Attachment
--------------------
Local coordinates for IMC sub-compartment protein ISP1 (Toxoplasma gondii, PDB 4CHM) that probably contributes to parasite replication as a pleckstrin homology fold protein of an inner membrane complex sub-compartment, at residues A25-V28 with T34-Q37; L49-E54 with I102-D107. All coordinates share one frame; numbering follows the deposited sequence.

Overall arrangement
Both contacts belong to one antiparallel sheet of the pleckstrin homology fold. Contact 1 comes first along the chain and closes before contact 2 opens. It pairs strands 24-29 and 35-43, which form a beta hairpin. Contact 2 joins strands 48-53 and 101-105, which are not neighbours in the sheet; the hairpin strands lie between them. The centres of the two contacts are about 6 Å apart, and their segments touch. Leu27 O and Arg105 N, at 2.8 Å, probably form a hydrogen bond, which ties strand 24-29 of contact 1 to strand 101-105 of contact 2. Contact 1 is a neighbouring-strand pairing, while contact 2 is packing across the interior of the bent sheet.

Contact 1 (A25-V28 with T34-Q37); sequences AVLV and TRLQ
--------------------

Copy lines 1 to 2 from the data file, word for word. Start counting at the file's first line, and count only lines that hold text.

Local coordinates for IMC sub-compartment protein ISP1 (Toxoplasma gondii, PDB 4CHM) that probably contributes to parasite replication as a pleckstrin homology fold protein of an inner membrane complex sub-compartment, at residues A25-V28 with T34-Q37; L49-E54 with I102-D107. All coordinates share one frame; numbering follows the deposited sequence.

Overall arrangement